Summertime-Blues“Sometimes I wonder what am I gonna do—‘Cause there ain’t no cure for the summertime blues”

With the days in the Coachella Valley now longer and warmer, some of you might find yourself feeling somewhat down, depressed and irritable; you are not alone!  You may be suffering from the summer variant of Seasonal Affective Disorder (SAD), or what I call “reverse SAD.”  

Unlike the characteristics of the more common and classical wintertime variety of SAD (which often includes oversleeping, daytime fatigue, carbohydrate craving and weight gain, diminished sexual interest, hopelessness, suicidal thoughts, lack of interest in normal activities and withdrawal from usual social situations) the symptoms of the so-called “summertime blues”
are usually variably characterized by insomnia, decreased appetite, weight loss, agitation, anxiety and feelings of depression.

The condition is more common in women with research indicating that the role of warmer temperatures, rather than light exposure, may be the triggering factor. The mechanism of this is theorized as perhaps occurring via suppression of thyroid hormone (leading to fatigue) with a simultaneous increase in pituitary gland secretion of growth hormone and prolactin (also contributing to lethargy and an overall diminishment of enjoyment and pleasure).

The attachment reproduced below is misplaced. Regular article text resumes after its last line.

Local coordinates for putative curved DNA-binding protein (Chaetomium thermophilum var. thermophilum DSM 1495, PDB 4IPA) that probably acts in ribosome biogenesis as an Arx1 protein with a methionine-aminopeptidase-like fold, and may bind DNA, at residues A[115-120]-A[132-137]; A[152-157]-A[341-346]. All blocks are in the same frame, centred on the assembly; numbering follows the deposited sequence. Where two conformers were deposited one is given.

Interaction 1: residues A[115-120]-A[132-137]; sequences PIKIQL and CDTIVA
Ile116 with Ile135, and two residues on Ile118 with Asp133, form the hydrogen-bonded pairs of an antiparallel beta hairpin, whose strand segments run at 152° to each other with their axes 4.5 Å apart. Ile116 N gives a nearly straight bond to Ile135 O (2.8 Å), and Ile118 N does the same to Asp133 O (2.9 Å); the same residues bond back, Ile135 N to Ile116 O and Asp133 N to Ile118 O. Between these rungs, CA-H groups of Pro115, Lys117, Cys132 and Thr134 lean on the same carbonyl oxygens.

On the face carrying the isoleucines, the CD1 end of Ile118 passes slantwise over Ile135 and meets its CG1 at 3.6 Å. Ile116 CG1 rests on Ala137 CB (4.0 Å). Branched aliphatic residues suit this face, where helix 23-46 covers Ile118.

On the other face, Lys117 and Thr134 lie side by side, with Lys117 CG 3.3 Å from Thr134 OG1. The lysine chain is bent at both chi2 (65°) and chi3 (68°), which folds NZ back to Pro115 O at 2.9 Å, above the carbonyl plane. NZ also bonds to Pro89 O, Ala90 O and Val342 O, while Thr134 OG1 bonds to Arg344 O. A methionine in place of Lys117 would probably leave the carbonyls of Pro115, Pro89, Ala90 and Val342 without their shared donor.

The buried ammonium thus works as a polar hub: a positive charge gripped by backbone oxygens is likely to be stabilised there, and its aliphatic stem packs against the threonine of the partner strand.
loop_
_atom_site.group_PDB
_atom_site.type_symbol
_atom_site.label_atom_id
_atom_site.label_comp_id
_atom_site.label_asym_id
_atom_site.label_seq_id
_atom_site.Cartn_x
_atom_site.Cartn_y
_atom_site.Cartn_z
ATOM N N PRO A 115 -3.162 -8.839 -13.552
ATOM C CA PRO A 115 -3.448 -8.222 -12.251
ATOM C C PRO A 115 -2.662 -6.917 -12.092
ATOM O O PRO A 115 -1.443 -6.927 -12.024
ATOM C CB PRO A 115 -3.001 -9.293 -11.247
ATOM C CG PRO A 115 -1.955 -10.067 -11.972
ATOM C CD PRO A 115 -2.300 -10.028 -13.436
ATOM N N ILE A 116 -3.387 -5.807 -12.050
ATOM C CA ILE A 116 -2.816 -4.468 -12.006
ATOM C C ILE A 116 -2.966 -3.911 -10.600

So, if you’re wondering what you’re “gonna do” if you’ve got the “summertime blues,” consider the following strategies:

  • Limit your exposure to heat, staying indoors during mid-day and traveling to cooler climates whenever possible. If your medical status and condition allows, try using the local tramway to bask or stroll in the San Jacinto Wilderness once every week or two during the hot season to ‘reset’ your internal thermometer.
  • Develop a habit of routine, mild exercise in the coolness of an air-conditioned gym, in a swimming pool or outdoors in the more user-friendly hours of the early morning and/or late evening.
  • Adhere to a regimen of good sleep hygiene with a goal of obtaining seven to eight hours nightly of minimally-disrupted sleep.  Consider opaque window coverings or sleep masks to avoid having the early morning light awaken you prematurely.
  • Counseling for cognitive therapy can help you learn new coping strategies to better deal with the symptoms of reverse SAD and to think more positively and flexibly about your situation.
  • Address this issue pharmacologically with appropriate prescription agents or natural remedies should more conservative strategies not offer adequate control of your symptoms. You should discuss this with your primary care physician or psychiatrist.

For more information on senior depression, you can contact the Eisenhower Behavioral Health Clinic at (760) 837.8767. The Clinic offers outpatient behavioral health services in a safe, secure, comfortable environment with board certified psychiatrists and other licensed professionals.

So, like the song says…“I’m gonna take two weeks, gonna have a vacation…….”

Stay cool, be active, remain positive, get lots of sleep and maybe we’ll see each other cooling off on a hike up the hill sometime soon!

Dr. Pecchia is board certified in family medicine and geriatrics and part of the Eisenhower 365 Personalized Care Program which can be reached at (760) 610.7300.

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